I have this theory about couples. I think they come in two varieties: Carbon copies or perfect complements.
Some romantic duos are pretty similar. They can seem like male and female (or male and male, female and female… you get it) versions of the same person. There are differences, obviously, but more or less they are pretty similar. Values, demeanor, all that.
Then there are couples who, individually, seem so different. She’s the responsible rock to his kooky joker. He’s the quiet homebody to her social butterfly. But they fit together like puzzle pieces, making one complete picture.
I’m told Matt and I are the former variety. It’s true. Sure, we have distinct personalities, but in the end we’re pretty similar. Perhaps it’s because we’ve been together, more or less, since we were 19 (which is, um, completely insane when I think about it), and thus have grown up side-by-side. But I’d argue it’s always been the case. We’re just two peas in a pod…. or something less cheesy and Sesame Street sounding.
I’m wondering if BFFs follow the same pattern. In all the writing and researching I’ve done about best friends, I still haven’t figured out what it is that connects people in that we’re-in-it-for-the-long-haul sense. Sure, there are specific factors that contribute to two people clicking—proximity, vulnerability, similarity, resonance, and safe place—but these are simply accelerators. They’re circumstances that help foster friendship. But what is it that makes two people perfect for each other? Do opposites attract or do birds of a feather flock together?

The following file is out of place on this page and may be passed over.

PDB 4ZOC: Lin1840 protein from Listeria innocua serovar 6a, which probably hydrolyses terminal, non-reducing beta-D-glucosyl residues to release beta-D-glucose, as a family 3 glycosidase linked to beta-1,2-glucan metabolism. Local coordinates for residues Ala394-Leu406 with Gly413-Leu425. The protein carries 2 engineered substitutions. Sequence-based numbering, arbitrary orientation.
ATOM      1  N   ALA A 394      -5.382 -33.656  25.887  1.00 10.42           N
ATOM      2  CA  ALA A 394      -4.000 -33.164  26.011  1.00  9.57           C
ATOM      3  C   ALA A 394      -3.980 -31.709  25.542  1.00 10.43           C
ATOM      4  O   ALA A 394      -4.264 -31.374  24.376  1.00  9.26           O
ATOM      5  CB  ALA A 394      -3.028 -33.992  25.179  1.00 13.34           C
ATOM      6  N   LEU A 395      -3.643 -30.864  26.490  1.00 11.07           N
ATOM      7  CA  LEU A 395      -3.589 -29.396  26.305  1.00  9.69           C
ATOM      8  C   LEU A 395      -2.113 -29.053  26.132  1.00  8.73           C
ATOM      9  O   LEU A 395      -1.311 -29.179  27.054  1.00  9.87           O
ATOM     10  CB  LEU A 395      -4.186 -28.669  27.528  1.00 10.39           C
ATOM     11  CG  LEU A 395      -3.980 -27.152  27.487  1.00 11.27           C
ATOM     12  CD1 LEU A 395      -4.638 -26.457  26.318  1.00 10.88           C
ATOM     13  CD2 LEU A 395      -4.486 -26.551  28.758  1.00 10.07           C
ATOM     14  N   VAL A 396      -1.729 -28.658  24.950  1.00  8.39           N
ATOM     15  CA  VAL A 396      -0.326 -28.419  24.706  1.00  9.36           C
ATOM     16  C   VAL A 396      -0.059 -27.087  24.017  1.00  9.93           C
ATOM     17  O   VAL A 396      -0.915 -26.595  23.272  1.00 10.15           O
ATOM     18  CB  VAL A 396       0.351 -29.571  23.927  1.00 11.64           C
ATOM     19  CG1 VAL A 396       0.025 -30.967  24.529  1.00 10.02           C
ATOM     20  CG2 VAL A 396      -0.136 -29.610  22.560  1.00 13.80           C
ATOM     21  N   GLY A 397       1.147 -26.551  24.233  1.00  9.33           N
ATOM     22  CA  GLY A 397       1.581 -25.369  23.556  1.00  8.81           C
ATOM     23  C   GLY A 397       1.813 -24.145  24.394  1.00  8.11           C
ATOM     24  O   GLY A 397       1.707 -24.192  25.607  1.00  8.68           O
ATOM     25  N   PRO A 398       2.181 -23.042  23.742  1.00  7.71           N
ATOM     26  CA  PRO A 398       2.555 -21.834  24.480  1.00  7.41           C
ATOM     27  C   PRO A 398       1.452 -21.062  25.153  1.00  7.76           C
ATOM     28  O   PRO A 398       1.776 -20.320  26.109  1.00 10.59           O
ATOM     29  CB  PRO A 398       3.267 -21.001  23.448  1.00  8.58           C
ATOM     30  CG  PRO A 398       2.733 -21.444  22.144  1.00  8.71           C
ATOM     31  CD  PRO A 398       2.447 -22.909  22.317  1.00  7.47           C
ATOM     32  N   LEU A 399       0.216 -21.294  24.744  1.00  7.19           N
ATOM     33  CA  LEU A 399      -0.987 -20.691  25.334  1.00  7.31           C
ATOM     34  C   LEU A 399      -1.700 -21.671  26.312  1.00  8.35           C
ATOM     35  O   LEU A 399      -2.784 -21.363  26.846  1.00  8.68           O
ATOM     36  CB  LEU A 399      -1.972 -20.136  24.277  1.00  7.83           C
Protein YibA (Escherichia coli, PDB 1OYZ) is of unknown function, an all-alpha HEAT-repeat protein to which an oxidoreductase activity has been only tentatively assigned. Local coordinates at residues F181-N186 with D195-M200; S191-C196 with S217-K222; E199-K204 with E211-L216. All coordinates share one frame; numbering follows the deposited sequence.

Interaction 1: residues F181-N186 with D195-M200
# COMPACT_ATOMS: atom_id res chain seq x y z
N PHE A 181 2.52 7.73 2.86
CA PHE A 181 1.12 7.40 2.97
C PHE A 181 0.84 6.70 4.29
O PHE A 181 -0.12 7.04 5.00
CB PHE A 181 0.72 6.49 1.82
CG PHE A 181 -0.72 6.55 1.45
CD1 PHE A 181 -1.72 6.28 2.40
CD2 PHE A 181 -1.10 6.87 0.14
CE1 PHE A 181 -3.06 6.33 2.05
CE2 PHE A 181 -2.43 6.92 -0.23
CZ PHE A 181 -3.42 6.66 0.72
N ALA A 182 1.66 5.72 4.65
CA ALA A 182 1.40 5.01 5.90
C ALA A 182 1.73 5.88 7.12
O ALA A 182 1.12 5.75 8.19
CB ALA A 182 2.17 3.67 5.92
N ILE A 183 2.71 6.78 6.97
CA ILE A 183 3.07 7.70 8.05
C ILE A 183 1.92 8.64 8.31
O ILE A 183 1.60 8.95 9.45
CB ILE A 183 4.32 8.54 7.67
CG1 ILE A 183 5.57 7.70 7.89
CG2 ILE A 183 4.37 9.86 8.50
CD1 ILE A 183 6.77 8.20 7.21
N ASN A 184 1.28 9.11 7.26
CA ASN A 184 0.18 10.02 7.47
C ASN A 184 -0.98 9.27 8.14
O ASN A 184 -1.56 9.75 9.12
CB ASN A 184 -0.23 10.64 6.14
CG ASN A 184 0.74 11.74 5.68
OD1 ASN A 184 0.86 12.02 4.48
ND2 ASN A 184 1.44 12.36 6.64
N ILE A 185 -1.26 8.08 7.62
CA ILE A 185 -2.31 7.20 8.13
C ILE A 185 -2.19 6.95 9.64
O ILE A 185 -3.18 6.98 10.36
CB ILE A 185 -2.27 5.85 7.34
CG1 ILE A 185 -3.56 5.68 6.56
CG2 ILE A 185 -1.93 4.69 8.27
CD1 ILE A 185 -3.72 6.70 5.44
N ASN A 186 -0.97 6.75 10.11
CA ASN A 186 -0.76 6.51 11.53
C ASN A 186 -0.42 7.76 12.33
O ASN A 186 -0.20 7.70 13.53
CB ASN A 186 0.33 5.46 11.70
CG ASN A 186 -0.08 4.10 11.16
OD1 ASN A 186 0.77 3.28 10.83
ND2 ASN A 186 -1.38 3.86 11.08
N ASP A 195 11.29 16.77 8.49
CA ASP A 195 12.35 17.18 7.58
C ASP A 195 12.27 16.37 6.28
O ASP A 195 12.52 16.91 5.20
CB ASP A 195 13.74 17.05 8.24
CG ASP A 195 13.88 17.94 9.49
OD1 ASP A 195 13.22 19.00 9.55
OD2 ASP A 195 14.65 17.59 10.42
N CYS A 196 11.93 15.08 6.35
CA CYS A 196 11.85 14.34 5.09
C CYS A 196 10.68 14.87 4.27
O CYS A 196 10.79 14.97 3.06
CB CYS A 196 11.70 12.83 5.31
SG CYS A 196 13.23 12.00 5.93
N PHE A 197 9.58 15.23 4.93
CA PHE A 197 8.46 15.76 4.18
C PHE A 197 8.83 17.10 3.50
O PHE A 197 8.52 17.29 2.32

Social researchers believe in the birds of a feather theory. Similar backgrounds, careers, hobbies or interests bring people together. We favor the in-group. But I’m talking on a more personality-based level. Let’s say a group of us love The Biggest Loser and The Office, singing showtunes, and Jeff Probst. Hypothetically. If those similarities are already established, which of us will still be friends in a few years? The two party animals? Or will the studious responsible one befriend the spontaneous adventure-seeker? That’s how it always happens in the movies right? (See: Something Borrowed, Now and Then, Beaches.)
I wish there were an easy answer. It would make this whole search much easier. In my experience of meeting new people, plenty of those I was sure would be BFFs ended up falling off the radar. While some who seemed nice-enough-but-nothing-special upon first meeting have become close pals. I know part of it is due to consistency and proximity, but what is there between us that makes us like each other? It’s the question of the ages, I guess.
Think about your BFFs. In which category do they fall: Carbon copy or perfect complement?